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William Marsh “Bill” Bower, among the famed pilots who bombed Japan in 1942, died on Monday in his Boulder home surrounded by friends and family. Bower, called a hero for his part in the first aerial assault on Japan following the attack on Pearl Harbor on December 7, 1941, was 93 years old, reports the Daily Camera. Of the 80 “Doolittle Tokyo Raiders” crew members involved in the U.S. response, which was launched from the decks of the U.S.S. Hornet, 11 were either captured or killed, but not Bower, who returned to assume command of the 428th Bombardment Squadron to join the Allied invasion forces in Africa. He won a Distinguished Flying Cross for his service.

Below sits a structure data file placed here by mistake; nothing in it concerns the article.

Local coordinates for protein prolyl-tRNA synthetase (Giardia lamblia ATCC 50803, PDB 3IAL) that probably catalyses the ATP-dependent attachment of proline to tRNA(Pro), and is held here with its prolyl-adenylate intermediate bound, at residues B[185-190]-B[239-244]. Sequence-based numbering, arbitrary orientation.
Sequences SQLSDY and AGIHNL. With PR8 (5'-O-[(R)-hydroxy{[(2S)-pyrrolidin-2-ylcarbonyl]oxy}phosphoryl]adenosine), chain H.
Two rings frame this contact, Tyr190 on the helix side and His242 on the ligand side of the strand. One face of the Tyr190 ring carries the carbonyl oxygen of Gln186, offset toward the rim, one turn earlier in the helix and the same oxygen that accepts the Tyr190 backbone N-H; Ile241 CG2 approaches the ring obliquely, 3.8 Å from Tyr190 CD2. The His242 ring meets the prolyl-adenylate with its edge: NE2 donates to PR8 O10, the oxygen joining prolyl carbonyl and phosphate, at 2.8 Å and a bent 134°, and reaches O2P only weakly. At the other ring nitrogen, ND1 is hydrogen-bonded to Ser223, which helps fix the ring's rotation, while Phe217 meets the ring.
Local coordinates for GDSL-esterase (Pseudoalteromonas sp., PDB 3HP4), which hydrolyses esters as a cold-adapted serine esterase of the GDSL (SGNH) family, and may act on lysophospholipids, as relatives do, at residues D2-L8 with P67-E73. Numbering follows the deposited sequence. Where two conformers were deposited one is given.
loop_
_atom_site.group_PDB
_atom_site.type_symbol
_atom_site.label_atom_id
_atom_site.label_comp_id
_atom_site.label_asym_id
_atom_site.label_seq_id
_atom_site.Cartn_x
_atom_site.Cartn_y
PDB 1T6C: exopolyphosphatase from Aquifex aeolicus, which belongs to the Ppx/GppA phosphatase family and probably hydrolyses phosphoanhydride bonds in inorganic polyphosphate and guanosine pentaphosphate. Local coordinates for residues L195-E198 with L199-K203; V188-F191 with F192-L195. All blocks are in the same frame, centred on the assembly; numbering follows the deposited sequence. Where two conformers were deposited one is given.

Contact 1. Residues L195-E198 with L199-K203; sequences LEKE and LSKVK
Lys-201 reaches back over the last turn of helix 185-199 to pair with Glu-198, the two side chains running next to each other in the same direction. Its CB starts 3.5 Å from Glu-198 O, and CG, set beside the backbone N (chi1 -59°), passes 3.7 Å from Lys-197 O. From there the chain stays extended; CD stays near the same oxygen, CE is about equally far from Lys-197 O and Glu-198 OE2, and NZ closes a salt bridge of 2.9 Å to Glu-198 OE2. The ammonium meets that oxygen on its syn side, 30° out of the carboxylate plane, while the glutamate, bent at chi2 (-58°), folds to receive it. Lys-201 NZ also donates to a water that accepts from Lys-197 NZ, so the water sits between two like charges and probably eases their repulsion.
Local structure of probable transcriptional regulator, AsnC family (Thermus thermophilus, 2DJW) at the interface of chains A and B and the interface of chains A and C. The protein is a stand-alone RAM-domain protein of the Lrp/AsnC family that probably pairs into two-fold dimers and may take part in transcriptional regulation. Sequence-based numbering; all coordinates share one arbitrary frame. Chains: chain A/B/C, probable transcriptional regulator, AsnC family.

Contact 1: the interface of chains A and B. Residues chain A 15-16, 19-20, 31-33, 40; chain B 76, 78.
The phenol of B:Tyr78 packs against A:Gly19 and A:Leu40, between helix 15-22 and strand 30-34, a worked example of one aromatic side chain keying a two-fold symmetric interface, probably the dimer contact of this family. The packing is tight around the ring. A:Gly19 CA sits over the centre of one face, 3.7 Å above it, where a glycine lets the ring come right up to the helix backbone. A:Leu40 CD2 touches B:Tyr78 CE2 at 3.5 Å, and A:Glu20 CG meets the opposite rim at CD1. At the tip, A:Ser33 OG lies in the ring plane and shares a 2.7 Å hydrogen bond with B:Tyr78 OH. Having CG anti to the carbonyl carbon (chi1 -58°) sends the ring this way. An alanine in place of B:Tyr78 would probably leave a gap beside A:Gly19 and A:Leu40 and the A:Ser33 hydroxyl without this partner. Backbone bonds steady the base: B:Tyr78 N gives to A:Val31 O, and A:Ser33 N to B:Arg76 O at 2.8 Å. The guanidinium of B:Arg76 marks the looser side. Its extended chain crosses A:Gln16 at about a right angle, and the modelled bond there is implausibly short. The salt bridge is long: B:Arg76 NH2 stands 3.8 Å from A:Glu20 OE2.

After retiring in Boulder, he volunteered with Second Harvest Community Food Shares and Meals on Wheels, organized chapters of Trout Unlimited, and founded the Central Optimist Club. He had participated in Raider reunions every year since 1947 (with the exceptions of 1955 and 1966) and was the last living pilot. Pulitzer-Prize-winning journalist Jim Sheeler wrote about Bower for the Rocky Mountain News in 2004, chronicling the raids: “Ten thousand feet in the air, the 25-year-old pilot stood near the open escape hatch of his sputtering B-25 bomber, watching the last of his crew’s parachutes fade into the darkness and pelting rain. He was alone.”
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